New Theatre’s That Eye, The Sky, based on the quintessentially Australian novel by Tim Winton, examines through the eyes of thirteen year old Ort Flack life’s big questions: spirituality, faith and the point of existence.
Ort’s family is struggling. Along with caring for his senile grandmother, his father has had a serious car accident and is now in a coma. As Ort, his mother Alice, and his teenage sister Tegwyn attempt to deal with these struggles, a mysterious stranger named Henry arrives. He may have been ‘sent by God’ to help their family.
This is a dark and mysterious play anchored by a cast at the top of their game, and it looks great, but David Burrowes’ direction is disconnected and he keeps the audience distanced from the emotional pull of the piece. Ort’s experience with religion and faith is one pertinent to our society, one in which many people are searching for answers. But here, it doesn’t land; he is not struggling with those questions with us; rather, he is out of reach from us.
Moreover, the Flack family is crying out for our sympathy with their heartbreaking story, as each character is desperate to find their place and learn how to reconcile their identities with those around them. Burrowes’ hand is too cold and calculating here; it’s hard to find sympathy for these characters who are constantly kept from within arms’ reach.
At the back of the stage (designed by Tom Bannerman) is a large metallic lattice used effectively throughout the show to frame different scenes. In the foreground is a floating ‘cloud’, an illuminated rectangle suspended above the stage that is manipulated throughout the show to be used as different objects. It’s an impressive and edgy look, echoing the dark timbres of the play.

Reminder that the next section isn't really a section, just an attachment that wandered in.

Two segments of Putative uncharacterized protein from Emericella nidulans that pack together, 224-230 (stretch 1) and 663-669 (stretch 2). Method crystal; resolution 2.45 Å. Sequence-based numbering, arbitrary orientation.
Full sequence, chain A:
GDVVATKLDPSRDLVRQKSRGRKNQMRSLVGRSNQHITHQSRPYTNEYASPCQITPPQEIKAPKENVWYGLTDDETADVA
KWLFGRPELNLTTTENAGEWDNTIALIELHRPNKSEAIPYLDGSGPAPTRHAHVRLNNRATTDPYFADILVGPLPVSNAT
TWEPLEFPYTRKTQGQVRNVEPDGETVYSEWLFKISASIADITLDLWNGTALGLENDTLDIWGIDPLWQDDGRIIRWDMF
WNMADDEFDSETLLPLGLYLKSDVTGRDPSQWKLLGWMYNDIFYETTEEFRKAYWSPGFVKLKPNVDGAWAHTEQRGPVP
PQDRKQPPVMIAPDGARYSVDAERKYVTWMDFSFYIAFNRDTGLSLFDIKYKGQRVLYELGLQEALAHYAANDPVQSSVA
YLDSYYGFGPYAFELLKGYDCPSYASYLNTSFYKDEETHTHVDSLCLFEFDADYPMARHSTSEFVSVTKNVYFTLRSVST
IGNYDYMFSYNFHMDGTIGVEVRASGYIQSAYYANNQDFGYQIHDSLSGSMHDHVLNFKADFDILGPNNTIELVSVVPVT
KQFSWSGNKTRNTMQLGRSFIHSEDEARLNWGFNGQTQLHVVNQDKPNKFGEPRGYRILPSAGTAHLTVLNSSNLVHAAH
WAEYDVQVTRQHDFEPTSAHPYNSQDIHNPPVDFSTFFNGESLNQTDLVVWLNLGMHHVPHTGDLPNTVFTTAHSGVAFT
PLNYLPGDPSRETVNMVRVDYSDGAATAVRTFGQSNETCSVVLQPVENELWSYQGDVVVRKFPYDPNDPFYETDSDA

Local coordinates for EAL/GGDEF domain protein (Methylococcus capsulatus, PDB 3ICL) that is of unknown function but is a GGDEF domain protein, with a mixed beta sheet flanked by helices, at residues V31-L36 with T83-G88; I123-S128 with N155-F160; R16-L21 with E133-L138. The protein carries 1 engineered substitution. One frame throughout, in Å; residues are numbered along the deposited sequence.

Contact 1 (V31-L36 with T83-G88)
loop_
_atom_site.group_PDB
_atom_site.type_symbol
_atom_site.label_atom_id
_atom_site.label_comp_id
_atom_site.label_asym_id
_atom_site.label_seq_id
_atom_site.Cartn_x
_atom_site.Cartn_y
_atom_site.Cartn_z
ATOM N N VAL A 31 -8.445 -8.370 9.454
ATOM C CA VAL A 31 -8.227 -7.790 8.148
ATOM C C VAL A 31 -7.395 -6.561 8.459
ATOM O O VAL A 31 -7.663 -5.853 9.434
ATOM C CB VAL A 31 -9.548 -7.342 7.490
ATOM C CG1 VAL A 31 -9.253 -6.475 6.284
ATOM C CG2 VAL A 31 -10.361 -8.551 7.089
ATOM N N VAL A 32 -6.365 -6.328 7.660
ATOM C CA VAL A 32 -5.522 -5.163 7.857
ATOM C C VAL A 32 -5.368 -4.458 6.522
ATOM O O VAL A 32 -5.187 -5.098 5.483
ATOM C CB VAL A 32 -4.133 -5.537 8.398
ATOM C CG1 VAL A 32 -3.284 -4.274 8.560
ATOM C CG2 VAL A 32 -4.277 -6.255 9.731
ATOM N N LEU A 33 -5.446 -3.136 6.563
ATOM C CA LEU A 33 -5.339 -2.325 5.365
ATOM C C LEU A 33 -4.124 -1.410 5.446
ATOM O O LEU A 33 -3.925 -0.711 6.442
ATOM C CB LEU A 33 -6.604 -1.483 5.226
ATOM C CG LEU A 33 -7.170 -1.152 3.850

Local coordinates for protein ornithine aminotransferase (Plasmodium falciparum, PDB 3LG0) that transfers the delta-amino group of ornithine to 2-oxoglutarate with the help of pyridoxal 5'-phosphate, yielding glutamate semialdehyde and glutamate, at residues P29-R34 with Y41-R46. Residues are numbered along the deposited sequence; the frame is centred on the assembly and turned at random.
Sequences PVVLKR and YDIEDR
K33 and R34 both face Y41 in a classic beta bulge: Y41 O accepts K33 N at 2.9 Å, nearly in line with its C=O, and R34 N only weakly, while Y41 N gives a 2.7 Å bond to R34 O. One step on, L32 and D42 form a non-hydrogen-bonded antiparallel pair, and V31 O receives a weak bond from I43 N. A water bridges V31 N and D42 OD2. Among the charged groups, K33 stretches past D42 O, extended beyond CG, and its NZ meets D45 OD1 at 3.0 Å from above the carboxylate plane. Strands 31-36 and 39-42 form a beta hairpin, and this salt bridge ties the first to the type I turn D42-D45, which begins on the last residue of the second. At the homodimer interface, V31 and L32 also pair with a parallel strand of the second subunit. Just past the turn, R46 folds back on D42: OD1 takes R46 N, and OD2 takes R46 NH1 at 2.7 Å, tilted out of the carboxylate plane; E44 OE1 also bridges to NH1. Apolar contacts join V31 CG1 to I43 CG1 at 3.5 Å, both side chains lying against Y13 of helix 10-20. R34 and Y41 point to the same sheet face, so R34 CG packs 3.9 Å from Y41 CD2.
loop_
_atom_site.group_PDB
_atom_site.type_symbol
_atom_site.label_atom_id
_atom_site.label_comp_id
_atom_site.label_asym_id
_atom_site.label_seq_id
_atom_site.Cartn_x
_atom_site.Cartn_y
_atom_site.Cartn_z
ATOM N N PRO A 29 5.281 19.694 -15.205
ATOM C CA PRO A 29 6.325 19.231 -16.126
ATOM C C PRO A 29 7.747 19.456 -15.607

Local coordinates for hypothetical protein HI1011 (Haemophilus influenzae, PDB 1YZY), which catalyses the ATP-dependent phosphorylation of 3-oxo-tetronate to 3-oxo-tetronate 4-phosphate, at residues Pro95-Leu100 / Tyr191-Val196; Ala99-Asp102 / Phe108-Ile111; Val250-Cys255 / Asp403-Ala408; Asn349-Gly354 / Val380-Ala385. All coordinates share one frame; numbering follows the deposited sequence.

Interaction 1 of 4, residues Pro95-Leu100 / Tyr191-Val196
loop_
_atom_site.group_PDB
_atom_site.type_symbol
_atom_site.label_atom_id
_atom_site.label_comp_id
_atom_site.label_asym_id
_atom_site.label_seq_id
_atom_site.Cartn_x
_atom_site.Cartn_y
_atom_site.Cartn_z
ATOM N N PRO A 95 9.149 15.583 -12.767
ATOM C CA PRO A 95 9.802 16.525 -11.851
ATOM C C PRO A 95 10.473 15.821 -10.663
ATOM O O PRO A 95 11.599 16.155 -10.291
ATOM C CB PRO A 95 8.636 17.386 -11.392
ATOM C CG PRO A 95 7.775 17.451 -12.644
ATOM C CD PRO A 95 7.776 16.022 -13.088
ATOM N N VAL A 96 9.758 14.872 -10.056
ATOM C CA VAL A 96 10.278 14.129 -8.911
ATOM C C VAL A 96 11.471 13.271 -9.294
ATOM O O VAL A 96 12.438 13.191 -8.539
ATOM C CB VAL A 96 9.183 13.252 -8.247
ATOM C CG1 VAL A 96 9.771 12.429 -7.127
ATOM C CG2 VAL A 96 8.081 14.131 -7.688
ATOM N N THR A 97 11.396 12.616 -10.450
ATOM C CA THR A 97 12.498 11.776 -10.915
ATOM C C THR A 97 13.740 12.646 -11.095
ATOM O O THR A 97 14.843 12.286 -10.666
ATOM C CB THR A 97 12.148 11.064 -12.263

Alana Canceri’s minimalist costume design with earthy tones counters the edginess of the set with the warmth of the natural world, an interesting contrast between alive and artificial. Benjamin Brockman’s gloomy lighting design, with occasional bursts of colour and bright flashing, emphasises the sobriety of the play whilst accentuating that hint of artifice hinted by the metallic set design. The sound design by Hugo Smart and Dean Barry Revell is eerie, and occasionally overwhelming, a dark underscore for serious moments.
Despite the consistent alienation, the cast does an extraordinary job. Joel Horwood as Ort brings great naivety and innocence to the role of the 13 year old, bringing great courage and tenacity to the quizzical adolescent boy. Romney Stanton’s Alice Flack is a caring and empathetic mother, layered with resilience and strength, despite her moments of doubt. Emma Wright brings youthful energy to Tegwyn, which she balances with budding maturity and a hunger to be free from her sheltered hometown and her broken family. Shaun Martindale’s Henry is aloof as he is haunting, with his mysterious and pained past.
This is not an emotionally engaging play, but it is an interesting one, with a captivating technical landscape and compelling performances. It’s intriguing and fascinating, but it won’t take you on a cathartic journey.